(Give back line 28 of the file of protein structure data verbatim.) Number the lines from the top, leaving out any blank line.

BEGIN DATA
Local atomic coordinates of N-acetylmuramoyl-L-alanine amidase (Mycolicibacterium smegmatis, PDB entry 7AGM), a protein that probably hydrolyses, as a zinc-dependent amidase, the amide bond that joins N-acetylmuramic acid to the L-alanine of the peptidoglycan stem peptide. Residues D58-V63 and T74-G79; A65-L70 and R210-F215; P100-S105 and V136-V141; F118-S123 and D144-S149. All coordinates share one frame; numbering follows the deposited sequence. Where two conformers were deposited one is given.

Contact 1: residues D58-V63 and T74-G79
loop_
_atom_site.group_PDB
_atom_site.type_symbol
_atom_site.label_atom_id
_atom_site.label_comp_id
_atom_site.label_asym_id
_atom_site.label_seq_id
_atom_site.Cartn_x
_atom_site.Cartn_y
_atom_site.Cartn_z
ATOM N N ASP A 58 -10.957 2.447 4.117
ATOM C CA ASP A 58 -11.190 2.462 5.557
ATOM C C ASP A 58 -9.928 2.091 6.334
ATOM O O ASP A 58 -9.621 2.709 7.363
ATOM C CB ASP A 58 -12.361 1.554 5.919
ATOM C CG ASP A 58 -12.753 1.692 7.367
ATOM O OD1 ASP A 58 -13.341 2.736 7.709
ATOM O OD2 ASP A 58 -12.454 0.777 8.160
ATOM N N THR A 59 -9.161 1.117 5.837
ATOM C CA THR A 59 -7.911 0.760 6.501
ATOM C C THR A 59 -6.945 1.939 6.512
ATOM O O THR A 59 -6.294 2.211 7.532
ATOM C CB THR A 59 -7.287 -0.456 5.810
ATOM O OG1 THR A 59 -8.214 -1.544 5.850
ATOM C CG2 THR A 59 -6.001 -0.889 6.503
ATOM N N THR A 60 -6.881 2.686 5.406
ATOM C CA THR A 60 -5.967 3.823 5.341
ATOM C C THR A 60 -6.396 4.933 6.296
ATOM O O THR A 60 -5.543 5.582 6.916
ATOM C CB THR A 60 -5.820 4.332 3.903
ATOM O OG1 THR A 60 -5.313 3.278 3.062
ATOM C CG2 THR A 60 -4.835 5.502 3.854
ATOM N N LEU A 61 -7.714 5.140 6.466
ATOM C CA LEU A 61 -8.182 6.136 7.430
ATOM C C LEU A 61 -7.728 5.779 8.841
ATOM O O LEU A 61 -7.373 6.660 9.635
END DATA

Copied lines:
ATOM N N THR A 60 -6.881 2.686 5.406